Recent changes to the regulations governing the placement of tourist signage, making them locally managed and more affordable, is welcomed. However, many churches are unaware of the opportunities available to them, and perhaps consider tourism signage to only mean a brown sign off a main road. We would welcome clear and concise advice from Defra on the various options available, which we can share with churches.

Infastructure and skills

The huge and varied stock of incredible heritage churches is cared for almost entirely by volunteers. Many struggle to manage repairs and maintenance, and whilst they recognise the heritage value of their building and that visitors are keen to come, they lack the skills or time to welcome visitors and interpret heritage. One issue is the lack of suitable inventories, images and film to promote churches, which would help churches contribute attractive marketing materials to DMOs.

Opportunities exist for people of all ages, abilities, backgrounds, faiths and levels of mobility to get involved, whether or not they attend church. The National Churches Trust would welcome the opportunity to develop a comprehensive training package, in partnership with others to train local volunteers and also engage with work experience or back to work programmes. Defra could work with the Department of Works and Pensions to offer bursaries for unemployed people to volunteer in churches and develop tourism related skills

There is also a need for wider tourism training within rural areas. This should include welcoming, researching heritage, producing interpretation, IT, tour guiding, events planning, maintenance and networking with other attractions.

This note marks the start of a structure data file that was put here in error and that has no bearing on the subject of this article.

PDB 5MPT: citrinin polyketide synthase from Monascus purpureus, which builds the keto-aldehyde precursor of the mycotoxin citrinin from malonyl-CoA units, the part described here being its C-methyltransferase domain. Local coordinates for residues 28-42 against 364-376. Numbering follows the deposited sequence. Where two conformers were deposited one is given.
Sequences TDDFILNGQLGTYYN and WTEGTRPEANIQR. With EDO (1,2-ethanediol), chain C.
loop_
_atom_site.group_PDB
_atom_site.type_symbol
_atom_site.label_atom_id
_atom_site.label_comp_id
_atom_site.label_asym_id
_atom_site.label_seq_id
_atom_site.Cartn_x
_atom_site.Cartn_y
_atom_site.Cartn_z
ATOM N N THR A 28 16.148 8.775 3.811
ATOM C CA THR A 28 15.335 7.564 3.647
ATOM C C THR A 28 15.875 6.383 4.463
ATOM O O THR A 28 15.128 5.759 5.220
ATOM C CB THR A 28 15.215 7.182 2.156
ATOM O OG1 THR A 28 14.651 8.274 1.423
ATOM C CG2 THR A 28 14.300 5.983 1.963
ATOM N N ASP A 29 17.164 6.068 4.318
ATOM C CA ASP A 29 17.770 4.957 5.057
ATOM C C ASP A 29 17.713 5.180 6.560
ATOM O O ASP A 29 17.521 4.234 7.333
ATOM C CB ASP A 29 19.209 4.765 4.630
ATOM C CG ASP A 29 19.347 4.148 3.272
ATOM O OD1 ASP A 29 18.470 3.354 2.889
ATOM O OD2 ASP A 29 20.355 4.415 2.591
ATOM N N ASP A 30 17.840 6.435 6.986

Local environment and character

 ‘Heritage is one of Britain’s special defining assets’ - Heritage Lottery Fund, 2002

‘Churches and cathedrals are such a familiar part of our landscape that it is possible to take them for granted. They do, however, make a vital contribution to Britain’s heritage, attractiveness and economy.’ Andrew Duff, Inspired Northeast

Churches are an essential part of our rural landscape and can define and underpin the character of a place. It’s easy to see the widespread acknowledgement of this, both informally by looking at the number of village signs or local companies who use the church to define their place/brand, and formally by the fact that the largest group of listed buildings in England are churches. It is hard to imagine the English countryside without its churches and they should be included in all rural tourism consultation and development.

Defra role

VisitBritain’s ambition to attract 40 million visitors by 2020 is challenging. Rural churches can play a role in helping to achieve this, but only with the support of volunteers, and by working with local communities and other attractions to develop and market unique and sustainable visitor experiences.

Defra supports and understands our local rural communities and should engage with other government departments and the tourism sector to help them appreciate the unique opportunities and needs of rural communities and rural tourism organisations.

Conclusion

Churches are already a key part of the tourism sector in rural England.

However, they need ongoing support from organisations like the National Churches Trust, and greater engagement with the tourism sector and government agencies such as Defra in order to reach their potential.